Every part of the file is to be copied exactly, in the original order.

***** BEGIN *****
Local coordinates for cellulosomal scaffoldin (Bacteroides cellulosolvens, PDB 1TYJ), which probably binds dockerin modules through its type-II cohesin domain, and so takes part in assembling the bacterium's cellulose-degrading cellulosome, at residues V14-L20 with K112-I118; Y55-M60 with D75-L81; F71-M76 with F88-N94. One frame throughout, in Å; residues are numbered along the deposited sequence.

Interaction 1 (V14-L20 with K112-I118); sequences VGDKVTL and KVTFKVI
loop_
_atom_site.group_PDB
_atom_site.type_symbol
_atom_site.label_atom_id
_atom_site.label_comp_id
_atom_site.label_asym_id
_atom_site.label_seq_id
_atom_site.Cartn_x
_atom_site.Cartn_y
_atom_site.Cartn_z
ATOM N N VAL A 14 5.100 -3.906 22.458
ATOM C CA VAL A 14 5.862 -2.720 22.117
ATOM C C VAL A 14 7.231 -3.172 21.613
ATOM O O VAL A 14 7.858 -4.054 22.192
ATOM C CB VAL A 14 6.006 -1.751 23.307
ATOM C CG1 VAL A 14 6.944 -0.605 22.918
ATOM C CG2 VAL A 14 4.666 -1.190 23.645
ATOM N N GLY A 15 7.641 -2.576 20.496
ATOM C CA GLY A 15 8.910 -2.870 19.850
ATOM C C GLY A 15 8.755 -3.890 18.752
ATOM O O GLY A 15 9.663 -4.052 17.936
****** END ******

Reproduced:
Local coordinates for cellulosomal scaffoldin (Bacteroides cellulosolvens, PDB 1TYJ), which probably binds dockerin modules through its type-II cohesin domain, and so takes part in assembling the bacterium's cellulose-degrading cellulosome, at residues V14-L20 with K112-I118; Y55-M60 with D75-L81; F71-M76 with F88-N94. One frame throughout, in Å; residues are numbered along the deposited sequence.

Interaction 1 (V14-L20 with K112-I118); sequences VGDKVTL and KVTFKVI
loop_
_atom_site.group_PDB
_atom_site.type_symbol
_atom_site.label_atom_id
_atom_site.label_comp_id
_atom_site.label_asym_id
_atom_site.label_seq_id
_atom_site.Cartn_x
_atom_site.Cartn_y
_atom_site.Cartn_z
ATOM N N VAL A 14 5.100 -3.906 22.458
ATOM C CA VAL A 14 5.862 -2.720 22.117
ATOM C C VAL A 14 7.231 -3.172 21.613
ATOM O O VAL A 14 7.858 -4.054 22.192
ATOM C CB VAL A 14 6.006 -1.751 23.307
ATOM C CG1 VAL A 14 6.944 -0.605 22.918
ATOM C CG2 VAL A 14 4.666 -1.190 23.645
ATOM N N GLY A 15 7.641 -2.576 20.496
ATOM C CA GLY A 15 8.910 -2.870 19.850
ATOM C C GLY A 15 8.755 -3.890 18.752
ATOM O O GLY A 15 9.663 -4.052 17.936